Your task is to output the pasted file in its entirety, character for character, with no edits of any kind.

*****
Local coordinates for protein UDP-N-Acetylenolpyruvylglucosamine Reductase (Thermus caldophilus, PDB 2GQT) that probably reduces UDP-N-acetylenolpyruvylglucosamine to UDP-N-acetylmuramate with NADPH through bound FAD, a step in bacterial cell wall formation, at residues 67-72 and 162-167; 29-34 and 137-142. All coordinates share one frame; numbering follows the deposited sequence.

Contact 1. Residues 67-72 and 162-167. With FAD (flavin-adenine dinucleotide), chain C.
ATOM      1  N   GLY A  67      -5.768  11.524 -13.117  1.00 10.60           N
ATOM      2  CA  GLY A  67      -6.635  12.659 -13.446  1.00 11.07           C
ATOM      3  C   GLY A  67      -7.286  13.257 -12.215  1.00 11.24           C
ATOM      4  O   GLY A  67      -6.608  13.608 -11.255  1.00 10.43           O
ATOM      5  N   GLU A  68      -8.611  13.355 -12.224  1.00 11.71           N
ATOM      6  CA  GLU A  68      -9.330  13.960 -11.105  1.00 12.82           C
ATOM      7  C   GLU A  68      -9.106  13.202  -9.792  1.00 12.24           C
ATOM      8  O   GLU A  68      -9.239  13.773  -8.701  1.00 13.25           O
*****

Local coordinates for protein UDP-N-Acetylenolpyruvylglucosamine Reductase (Thermus caldophilus, PDB 2GQT) that probably reduces UDP-N-acetylenolpyruvylglucosamine to UDP-N-acetylmuramate with NADPH through bound FAD, a step in bacterial cell wall formation, at residues 67-72 and 162-167; 29-34 and 137-142. All coordinates share one frame; numbering follows the deposited sequence.

Contact 1. Residues 67-72 and 162-167. With FAD (flavin-adenine dinucleotide), chain C.
ATOM      1  N   GLY A  67      -5.768  11.524 -13.117  1.00 10.60           N
ATOM      2  CA  GLY A  67      -6.635  12.659 -13.446  1.00 11.07           C
ATOM      3  C   GLY A  67      -7.286  13.257 -12.215  1.00 11.24           C
ATOM      4  O   GLY A  67      -6.608  13.608 -11.255  1.00 10.43           O
ATOM      5  N   GLU A  68      -8.611  13.355 -12.224  1.00 11.71           N
ATOM      6  CA  GLU A  68      -9.330  13.960 -11.105  1.00 12.82           C
ATOM      7  C   GLU A  68      -9.106  13.202  -9.792  1.00 12.24           C
ATOM      8  O   GLU A  68      -9.239  13.773  -8.701  1.00 13.25           O